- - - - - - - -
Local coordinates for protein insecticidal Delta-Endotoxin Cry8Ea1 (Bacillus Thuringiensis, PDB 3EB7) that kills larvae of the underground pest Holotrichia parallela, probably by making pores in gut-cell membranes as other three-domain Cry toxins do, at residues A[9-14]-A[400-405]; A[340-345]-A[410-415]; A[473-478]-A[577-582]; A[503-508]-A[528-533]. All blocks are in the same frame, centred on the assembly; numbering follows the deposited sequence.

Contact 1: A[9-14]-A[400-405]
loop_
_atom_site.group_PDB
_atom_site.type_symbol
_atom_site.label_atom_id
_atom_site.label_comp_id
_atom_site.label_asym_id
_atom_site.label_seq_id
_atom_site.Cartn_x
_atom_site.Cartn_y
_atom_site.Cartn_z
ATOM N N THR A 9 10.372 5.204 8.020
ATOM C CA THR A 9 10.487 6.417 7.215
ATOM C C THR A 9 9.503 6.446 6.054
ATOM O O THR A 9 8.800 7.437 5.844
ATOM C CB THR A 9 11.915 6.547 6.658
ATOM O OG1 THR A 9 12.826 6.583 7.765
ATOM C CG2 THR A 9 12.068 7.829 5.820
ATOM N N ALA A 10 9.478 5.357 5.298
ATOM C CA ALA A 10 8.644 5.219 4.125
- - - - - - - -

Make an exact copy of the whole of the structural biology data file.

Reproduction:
Local coordinates for protein insecticidal Delta-Endotoxin Cry8Ea1 (Bacillus Thuringiensis, PDB 3EB7) that kills larvae of the underground pest Holotrichia parallela, probably by making pores in gut-cell membranes as other three-domain Cry toxins do, at residues A[9-14]-A[400-405]; A[340-345]-A[410-415]; A[473-478]-A[577-582]; A[503-508]-A[528-533]. All blocks are in the same frame, centred on the assembly; numbering follows the deposited sequence.

Contact 1: A[9-14]-A[400-405]
loop_
_atom_site.group_PDB
_atom_site.type_symbol
_atom_site.label_atom_id
_atom_site.label_comp_id
_atom_site.label_asym_id
_atom_site.label_seq_id
_atom_site.Cartn_x
_atom_site.Cartn_y
_atom_site.Cartn_z
ATOM N N THR A 9 10.372 5.204 8.020
ATOM C CA THR A 9 10.487 6.417 7.215
ATOM C C THR A 9 9.503 6.446 6.054
ATOM O O THR A 9 8.800 7.437 5.844
ATOM C CB THR A 9 11.915 6.547 6.658
ATOM O OG1 THR A 9 12.826 6.583 7.765
ATOM C CG2 THR A 9 12.068 7.829 5.820
ATOM N N ALA A 10 9.478 5.357 5.298
ATOM C CA ALA A 10 8.644 5.219 4.125